Patients who prioritize health and wellness should be paying extra attention to their teeth and gums. Your oral health is a critical component of your overall well-being.
Oral diseases, such as gum disease, appear to have links to a number of systemic issues like heart disease and diabetes. Although the exact mechanism is unknown, it appears that the culprit is the inflammation that is associated with these and other diseases found in the body.
Poor oral health can also compromise a patient’s ability to eat a nutritious diet, which also can have negative effects on your body’s health. If you’re not able to eat all of the vitamins, minerals and other nutrients that you need, your body won’t perform at optimal levels.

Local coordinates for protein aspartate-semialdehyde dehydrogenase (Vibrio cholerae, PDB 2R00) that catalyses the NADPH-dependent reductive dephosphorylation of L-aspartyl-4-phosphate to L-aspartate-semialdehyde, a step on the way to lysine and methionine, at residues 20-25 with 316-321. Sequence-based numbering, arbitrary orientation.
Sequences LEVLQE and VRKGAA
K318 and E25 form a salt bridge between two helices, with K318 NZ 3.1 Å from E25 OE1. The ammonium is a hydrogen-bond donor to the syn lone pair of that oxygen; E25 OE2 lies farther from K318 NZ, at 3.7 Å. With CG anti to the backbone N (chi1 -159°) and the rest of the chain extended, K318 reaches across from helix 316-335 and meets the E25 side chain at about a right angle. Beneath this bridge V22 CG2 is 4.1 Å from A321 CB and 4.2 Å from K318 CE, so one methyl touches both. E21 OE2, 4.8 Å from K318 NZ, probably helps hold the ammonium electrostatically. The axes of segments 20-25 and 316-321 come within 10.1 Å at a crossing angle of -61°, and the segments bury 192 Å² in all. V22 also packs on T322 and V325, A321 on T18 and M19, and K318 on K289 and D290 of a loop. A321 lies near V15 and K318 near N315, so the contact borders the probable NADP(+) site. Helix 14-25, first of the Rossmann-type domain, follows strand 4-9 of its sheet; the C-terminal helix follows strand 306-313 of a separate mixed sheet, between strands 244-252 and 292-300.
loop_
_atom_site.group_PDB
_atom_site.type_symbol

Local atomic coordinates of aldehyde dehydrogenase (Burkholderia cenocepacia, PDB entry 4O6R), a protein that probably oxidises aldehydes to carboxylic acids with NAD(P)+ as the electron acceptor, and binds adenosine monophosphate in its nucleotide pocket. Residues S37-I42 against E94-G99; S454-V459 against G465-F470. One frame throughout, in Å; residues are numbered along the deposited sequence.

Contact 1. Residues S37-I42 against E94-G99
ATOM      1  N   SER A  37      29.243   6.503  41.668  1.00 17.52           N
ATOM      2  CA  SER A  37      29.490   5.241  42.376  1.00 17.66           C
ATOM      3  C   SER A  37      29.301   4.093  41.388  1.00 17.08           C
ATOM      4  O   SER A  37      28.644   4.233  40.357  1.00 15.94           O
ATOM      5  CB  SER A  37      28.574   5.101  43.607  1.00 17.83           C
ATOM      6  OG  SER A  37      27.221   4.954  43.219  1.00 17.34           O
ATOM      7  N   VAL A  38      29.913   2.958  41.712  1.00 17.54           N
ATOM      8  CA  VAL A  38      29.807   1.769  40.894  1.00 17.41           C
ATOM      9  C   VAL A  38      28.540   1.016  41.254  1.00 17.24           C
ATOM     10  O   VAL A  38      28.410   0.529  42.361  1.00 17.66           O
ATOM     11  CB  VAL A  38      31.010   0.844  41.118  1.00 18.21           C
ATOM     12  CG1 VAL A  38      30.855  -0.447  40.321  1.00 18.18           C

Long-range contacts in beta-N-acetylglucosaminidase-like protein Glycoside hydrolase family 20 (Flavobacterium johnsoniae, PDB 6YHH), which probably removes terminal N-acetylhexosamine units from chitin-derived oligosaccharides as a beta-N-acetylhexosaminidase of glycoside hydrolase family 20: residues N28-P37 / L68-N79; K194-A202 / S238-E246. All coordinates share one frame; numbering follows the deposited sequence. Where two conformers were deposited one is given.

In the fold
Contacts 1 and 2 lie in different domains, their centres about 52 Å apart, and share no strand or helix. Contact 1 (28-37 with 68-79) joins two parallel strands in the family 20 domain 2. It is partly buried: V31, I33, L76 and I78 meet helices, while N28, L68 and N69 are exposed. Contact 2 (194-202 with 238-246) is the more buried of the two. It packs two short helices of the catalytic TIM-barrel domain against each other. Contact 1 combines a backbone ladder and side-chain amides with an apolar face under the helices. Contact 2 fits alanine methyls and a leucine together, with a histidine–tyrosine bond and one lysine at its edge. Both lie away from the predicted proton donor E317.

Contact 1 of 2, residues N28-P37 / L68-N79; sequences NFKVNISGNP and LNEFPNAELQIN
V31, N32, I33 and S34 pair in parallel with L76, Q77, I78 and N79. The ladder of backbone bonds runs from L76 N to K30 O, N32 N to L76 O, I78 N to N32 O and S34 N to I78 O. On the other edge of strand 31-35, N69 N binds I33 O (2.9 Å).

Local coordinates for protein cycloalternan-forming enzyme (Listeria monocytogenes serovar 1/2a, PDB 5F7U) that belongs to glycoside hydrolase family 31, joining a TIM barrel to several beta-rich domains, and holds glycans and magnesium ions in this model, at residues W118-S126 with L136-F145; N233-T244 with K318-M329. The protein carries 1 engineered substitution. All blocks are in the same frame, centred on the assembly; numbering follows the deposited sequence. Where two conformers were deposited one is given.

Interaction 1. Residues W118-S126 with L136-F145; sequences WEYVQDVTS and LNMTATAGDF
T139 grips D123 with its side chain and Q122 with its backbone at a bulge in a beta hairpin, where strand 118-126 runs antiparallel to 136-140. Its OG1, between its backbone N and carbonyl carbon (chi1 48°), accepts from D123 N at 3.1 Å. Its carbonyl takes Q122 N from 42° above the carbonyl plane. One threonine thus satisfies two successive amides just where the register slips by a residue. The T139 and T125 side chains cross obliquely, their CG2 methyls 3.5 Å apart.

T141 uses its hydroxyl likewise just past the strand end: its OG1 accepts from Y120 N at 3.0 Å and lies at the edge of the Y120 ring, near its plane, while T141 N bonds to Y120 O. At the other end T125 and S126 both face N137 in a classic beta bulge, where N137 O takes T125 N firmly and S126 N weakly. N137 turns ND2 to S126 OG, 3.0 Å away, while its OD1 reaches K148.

Therefore, routine visits with your dentist aren’t just an investment in a beautiful smile. They’ll also protect your health.
Your dentist thoroughly examines your gums and teeth at each visit, looking for possible signs of trouble. When these oral diseases are identified in their earliest stages, they have limited opportunity to do extensive damage, either to the teeth and gums or elsewhere in the body.
Furthermore, the professional cleanings provided at these routine appointments help to clear away any bacteria that linger in plaque and tartar that accumulates despite the patient’s best efforts to minimize those substances. Cleaner teeth are healthier teeth, and less bacteria correlates with a lower risk of gum disease.
Patients still need to be conscientious about their brushing and flossing and the rest of their home oral hygiene routines in addition to visiting the dentist regularly. If you’re not brushing and flossing as directed, semiannual checkups may not be enough to keep oral diseases in check.
Routine professional dental care, in combination with good oral hygiene at home, can go a long way to promoting good health in general in addition to a healthy smile. At your next visit, ask if there’s anything else you can be doing to protect your oral health.